‘The idea came about by accident,’ explains Wilson, when researchers in Manchester found they could use heat to shrink samples of brick of all ages, from modern to Roman.
They found a relationship between the brick’s age and the amount of shrinkage; older bricks showing more shrinkage.
Any scientific method for dating pottery is very attractive.’ Currently the most well developed method is thermoluminescence dating.
This makes use of trapped electrons in lattice defects that build up in crystalline mineral inclusions in pottery (quartz, feldspar and calcite) after firing.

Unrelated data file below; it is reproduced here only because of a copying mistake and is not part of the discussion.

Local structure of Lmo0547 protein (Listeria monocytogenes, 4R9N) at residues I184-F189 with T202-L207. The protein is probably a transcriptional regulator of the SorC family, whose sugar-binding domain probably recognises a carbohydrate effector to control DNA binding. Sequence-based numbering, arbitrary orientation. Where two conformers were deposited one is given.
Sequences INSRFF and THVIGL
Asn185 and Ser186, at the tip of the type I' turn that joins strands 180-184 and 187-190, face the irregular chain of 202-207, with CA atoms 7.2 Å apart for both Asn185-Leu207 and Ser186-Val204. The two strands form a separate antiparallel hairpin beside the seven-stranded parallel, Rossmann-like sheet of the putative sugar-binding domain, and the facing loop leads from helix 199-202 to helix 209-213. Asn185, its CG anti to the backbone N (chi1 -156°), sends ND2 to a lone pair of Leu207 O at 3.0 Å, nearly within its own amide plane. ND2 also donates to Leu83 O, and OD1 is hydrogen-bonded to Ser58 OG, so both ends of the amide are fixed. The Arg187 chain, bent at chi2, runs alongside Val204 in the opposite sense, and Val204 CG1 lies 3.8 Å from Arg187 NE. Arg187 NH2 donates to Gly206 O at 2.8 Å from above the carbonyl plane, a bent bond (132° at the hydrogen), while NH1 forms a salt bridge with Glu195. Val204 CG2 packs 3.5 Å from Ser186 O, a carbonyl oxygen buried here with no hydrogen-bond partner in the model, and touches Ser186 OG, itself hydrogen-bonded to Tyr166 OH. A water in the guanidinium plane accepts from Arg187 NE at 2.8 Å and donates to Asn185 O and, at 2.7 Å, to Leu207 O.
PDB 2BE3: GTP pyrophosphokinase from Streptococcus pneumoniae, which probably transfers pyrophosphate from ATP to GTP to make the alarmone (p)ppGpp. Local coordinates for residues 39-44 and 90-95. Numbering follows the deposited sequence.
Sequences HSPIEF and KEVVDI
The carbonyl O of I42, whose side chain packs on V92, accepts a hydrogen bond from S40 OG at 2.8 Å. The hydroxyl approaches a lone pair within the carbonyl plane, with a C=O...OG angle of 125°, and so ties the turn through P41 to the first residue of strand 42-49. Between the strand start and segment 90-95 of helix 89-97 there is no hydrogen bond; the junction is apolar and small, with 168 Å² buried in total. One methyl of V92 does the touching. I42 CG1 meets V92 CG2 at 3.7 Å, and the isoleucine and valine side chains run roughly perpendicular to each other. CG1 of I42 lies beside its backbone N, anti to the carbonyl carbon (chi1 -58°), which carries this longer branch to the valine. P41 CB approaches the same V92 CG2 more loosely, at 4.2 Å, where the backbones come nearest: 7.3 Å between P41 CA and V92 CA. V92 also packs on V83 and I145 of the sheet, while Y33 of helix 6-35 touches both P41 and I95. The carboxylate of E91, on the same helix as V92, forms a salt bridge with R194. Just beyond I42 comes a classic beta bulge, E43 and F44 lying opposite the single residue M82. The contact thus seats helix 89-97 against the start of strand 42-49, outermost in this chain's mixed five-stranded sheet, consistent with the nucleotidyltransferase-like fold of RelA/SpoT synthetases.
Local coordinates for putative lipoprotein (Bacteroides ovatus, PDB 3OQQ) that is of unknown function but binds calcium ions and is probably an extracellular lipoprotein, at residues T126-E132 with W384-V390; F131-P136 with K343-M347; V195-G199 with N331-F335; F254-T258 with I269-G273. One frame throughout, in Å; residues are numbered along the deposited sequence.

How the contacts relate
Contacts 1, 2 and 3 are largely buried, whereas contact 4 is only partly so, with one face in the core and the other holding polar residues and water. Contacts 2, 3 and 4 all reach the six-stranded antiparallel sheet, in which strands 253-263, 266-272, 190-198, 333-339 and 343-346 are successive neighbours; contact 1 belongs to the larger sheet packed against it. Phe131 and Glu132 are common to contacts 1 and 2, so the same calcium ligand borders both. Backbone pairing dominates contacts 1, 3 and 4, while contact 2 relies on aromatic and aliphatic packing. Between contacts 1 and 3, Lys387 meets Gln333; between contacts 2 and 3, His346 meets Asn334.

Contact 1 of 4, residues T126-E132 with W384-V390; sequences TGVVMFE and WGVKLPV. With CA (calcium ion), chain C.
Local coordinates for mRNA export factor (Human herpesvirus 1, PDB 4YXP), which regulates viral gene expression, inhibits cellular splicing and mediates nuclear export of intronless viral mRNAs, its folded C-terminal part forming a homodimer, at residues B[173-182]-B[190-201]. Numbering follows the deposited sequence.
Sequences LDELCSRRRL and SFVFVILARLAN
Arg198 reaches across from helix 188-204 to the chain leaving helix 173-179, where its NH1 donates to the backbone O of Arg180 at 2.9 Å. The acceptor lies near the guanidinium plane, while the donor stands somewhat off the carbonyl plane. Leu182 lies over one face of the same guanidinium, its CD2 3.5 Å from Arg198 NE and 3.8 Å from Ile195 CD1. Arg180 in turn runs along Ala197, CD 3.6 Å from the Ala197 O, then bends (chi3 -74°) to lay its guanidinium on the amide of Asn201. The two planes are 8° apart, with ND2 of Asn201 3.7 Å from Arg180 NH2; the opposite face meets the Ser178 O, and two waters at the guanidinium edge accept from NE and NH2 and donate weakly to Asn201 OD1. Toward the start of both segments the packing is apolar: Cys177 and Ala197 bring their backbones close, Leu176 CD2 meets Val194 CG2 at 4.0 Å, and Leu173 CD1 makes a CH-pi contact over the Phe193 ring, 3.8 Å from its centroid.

On reheating, the electrons escape and the amount of energy released, in the form of light, indicates the age of the ceramic.
Batt herself is an expert in archaeomagnetic dating, which is used to date samples such as hearths, found on archaeological sites. ‘Something that would add into that mix would be really useful,’ Batt says.
During firing at over 400°C, chemically combined water is driven off.